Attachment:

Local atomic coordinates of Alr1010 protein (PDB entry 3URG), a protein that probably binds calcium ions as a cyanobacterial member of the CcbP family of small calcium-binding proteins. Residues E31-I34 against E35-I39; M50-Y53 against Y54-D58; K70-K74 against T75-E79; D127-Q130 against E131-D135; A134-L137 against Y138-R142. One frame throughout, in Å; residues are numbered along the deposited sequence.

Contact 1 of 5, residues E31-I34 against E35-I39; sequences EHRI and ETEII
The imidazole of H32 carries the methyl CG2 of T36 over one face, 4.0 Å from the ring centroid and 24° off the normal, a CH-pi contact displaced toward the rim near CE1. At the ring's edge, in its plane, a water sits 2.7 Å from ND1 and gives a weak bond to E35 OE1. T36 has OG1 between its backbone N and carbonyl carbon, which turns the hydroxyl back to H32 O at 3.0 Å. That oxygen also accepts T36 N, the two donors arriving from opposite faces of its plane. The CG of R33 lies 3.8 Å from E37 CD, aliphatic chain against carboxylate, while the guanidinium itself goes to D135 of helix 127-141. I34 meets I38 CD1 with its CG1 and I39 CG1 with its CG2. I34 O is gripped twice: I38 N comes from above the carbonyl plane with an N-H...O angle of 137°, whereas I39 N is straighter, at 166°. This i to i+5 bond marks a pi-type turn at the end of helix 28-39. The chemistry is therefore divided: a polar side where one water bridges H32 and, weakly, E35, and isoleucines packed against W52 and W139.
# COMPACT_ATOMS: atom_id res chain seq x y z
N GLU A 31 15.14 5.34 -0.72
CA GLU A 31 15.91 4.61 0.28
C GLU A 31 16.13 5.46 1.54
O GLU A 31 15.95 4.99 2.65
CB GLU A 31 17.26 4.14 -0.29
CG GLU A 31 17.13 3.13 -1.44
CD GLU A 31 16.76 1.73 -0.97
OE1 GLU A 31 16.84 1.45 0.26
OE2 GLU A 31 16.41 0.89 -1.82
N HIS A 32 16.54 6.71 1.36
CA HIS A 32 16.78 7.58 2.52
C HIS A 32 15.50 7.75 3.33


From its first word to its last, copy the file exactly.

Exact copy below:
Local atomic coordinates of Alr1010 protein (PDB entry 3URG), a protein that probably binds calcium ions as a cyanobacterial member of the CcbP family of small calcium-binding proteins. Residues E31-I34 against E35-I39; M50-Y53 against Y54-D58; K70-K74 against T75-E79; D127-Q130 against E131-D135; A134-L137 against Y138-R142. One frame throughout, in Å; residues are numbered along the deposited sequence.

Contact 1 of 5, residues E31-I34 against E35-I39; sequences EHRI and ETEII
The imidazole of H32 carries the methyl CG2 of T36 over one face, 4.0 Å from the ring centroid and 24° off the normal, a CH-pi contact displaced toward the rim near CE1. At the ring's edge, in its plane, a water sits 2.7 Å from ND1 and gives a weak bond to E35 OE1. T36 has OG1 between its backbone N and carbonyl carbon, which turns the hydroxyl back to H32 O at 3.0 Å. That oxygen also accepts T36 N, the two donors arriving from opposite faces of its plane. The CG of R33 lies 3.8 Å from E37 CD, aliphatic chain against carboxylate, while the guanidinium itself goes to D135 of helix 127-141. I34 meets I38 CD1 with its CG1 and I39 CG1 with its CG2. I34 O is gripped twice: I38 N comes from above the carbonyl plane with an N-H...O angle of 137°, whereas I39 N is straighter, at 166°. This i to i+5 bond marks a pi-type turn at the end of helix 28-39. The chemistry is therefore divided: a polar side where one water bridges H32 and, weakly, E35, and isoleucines packed against W52 and W139.
# COMPACT_ATOMS: atom_id res chain seq x y z
N GLU A 31 15.14 5.34 -0.72
CA GLU A 31 15.91 4.61 0.28
C GLU A 31 16.13 5.46 1.54
O GLU A 31 15.95 4.99 2.65
CB GLU A 31 17.26 4.14 -0.29
CG GLU A 31 17.13 3.13 -1.44
CD GLU A 31 16.76 1.73 -0.97
OE1 GLU A 31 16.84 1.45 0.26
OE2 GLU A 31 16.41 0.89 -1.82
N HIS A 32 16.54 6.71 1.36
CA HIS A 32 16.78 7.58 2.52
C HIS A 32 15.50 7.75 3.33